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James to the rescue, p.1
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       James to the Rescue, p.1

           Elise Broach
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James to the Rescue

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  Copyright Page

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  For Christy Ottaviano, whose wondrous editing has rescued me again and again

  —E. B.

  For Gretchen, a friend always to the rescue

  —K. M.



  Marvin is excited. Papa and Uncle Albert are going collecting. Collecting is what the beetles call it when they crawl around the Pompadays’ apartment looking for things they can use.

  A button can make a pretty table.

  A doll’s shoe can be a nice chair.

  A cap from a tube of toothpaste can hold a giant feast.

  For the first time ever, Marvin and Elaine get to go collecting. There’s no telling what they will find. They are so excited that they do a happy dance, like this:

  Mama is not so excited.

  “Please be careful,” she says. “Collecting is dangerous! You must listen to Papa and Uncle Albert.”

  “We will,” Marvin promises.

  “We’re going to have the BEST time!” Elaine says. “I know we’ll find something really good.”

  “I hope so,” Marvin says.

  Marvin thinks about what he would like to find.

  He might find part of a crayon …

  Or a tiny piece of wrapping paper …

  Or something to put inside his secret hideout.

  “Ready?” Papa says.

  “YES!” Marvin and Elaine shout.

  Papa and Uncle Albert have a little sack that they drag by the string. It’s blue and silky. It used to hold a pair of Mrs. Pompaday’s earrings. Now it’s the perfect bag for collecting.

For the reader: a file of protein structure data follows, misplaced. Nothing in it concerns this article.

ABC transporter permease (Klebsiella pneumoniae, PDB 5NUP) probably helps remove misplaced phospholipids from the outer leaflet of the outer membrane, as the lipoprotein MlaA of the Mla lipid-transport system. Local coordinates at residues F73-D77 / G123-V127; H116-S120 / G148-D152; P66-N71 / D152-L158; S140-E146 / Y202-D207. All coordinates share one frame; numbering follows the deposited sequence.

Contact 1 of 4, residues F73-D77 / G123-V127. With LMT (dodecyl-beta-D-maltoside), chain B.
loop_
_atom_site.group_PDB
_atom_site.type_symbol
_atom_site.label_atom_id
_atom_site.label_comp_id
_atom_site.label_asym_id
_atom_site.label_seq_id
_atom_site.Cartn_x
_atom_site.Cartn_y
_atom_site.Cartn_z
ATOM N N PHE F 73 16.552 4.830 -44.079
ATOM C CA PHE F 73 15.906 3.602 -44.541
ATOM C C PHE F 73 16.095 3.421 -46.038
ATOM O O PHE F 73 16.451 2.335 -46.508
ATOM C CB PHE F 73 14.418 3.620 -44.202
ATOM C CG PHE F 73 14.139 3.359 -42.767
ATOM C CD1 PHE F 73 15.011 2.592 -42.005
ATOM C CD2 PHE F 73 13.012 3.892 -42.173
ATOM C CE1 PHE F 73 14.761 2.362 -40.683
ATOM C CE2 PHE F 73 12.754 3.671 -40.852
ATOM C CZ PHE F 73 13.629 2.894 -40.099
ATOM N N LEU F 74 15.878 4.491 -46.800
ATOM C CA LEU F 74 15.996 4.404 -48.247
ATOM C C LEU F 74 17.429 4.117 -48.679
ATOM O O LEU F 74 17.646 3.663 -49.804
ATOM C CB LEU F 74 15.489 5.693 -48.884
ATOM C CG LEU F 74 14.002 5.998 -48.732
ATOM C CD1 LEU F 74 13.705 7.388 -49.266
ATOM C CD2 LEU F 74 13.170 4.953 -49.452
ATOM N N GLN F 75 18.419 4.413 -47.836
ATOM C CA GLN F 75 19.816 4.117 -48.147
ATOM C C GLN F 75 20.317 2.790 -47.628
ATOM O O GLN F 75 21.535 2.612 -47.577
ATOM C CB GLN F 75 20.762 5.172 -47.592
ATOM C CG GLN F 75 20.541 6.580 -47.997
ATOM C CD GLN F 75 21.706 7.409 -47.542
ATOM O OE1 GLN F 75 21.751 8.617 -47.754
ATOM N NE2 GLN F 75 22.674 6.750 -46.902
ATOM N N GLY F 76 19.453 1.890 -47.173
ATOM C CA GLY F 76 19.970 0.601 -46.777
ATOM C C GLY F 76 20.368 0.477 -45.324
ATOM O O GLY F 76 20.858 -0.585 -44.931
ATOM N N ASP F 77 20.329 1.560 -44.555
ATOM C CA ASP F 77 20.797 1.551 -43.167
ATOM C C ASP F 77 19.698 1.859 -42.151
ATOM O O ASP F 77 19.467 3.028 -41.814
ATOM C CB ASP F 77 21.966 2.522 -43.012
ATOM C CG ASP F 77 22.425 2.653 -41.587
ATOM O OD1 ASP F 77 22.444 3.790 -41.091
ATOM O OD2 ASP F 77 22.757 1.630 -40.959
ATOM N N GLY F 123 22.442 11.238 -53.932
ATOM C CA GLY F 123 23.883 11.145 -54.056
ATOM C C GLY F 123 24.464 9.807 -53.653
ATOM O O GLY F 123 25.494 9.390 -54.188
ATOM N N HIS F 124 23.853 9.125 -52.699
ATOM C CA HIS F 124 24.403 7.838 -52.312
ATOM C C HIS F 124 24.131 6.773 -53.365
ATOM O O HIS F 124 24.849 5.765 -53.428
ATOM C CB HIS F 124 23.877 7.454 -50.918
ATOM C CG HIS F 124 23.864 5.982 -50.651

“Let’s go,” says Uncle Albert.

  Papa, Uncle Albert, Marvin, and Elaine sneak out of their home in the kitchen cupboard.

  William, James’s baby brother, is in the kitchen. He’s banging a spoon on the floor.

  Bang! Bang! Bang!

  The beetles do not like William. They hide near the leg of a chair.

  But William sees them.

  “Ba ba!” William says.

  Uh-oh! He crawls across the floor, banging his spoon.

  The beetles race away from him.

  William crawls after them.

  “BA BA!” he yells.

  William raises his spoon over their heads.

  “Stop, drop, and roll!” Papa cries.

  The beetles all roll into little balls.

  But then they hear Mrs. Pompaday.

  “Shhhh, William,” she says. “It’s time for your nap.”

  William starts to cry. She picks him up and carries him away, her high heels clicking on the floor.

  Click, click, click.

  “Phew!” says Uncle Albert. “That was a close one. Let’s go to James’s room.”

  “Wait,” Elaine says. “I found something.”

  Marvin sees crumbs under the table, but those are nothing special. The beetles find crumbs all the time.

  But then he sees something else, something that Elaine is already racing toward at full speed.

  Something shiny.